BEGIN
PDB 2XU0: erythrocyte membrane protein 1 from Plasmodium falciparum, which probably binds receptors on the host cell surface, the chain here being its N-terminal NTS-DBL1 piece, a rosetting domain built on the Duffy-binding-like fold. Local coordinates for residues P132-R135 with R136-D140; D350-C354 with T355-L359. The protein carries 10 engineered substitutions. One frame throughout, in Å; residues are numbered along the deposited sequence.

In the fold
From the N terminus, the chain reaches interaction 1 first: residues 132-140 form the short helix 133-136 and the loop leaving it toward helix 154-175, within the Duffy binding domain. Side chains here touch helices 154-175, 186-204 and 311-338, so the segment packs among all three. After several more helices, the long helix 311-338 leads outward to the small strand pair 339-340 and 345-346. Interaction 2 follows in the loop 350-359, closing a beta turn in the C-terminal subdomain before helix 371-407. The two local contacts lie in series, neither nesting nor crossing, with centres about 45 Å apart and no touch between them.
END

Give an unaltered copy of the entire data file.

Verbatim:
PDB 2XU0: erythrocyte membrane protein 1 from Plasmodium falciparum, which probably binds receptors on the host cell surface, the chain here being its N-terminal NTS-DBL1 piece, a rosetting domain built on the Duffy-binding-like fold. Local coordinates for residues P132-R135 with R136-D140; D350-C354 with T355-L359. The protein carries 10 engineered substitutions. One frame throughout, in Å; residues are numbered along the deposited sequence.

In the fold
From the N terminus, the chain reaches interaction 1 first: residues 132-140 form the short helix 133-136 and the loop leaving it toward helix 154-175, within the Duffy binding domain. Side chains here touch helices 154-175, 186-204 and 311-338, so the segment packs among all three. After several more helices, the long helix 311-338 leads outward to the small strand pair 339-340 and 345-346. Interaction 2 follows in the loop 350-359, closing a beta turn in the C-terminal subdomain before helix 371-407. The two local contacts lie in series, neither nesting nor crossing, with centres about 45 Å apart and no touch between them.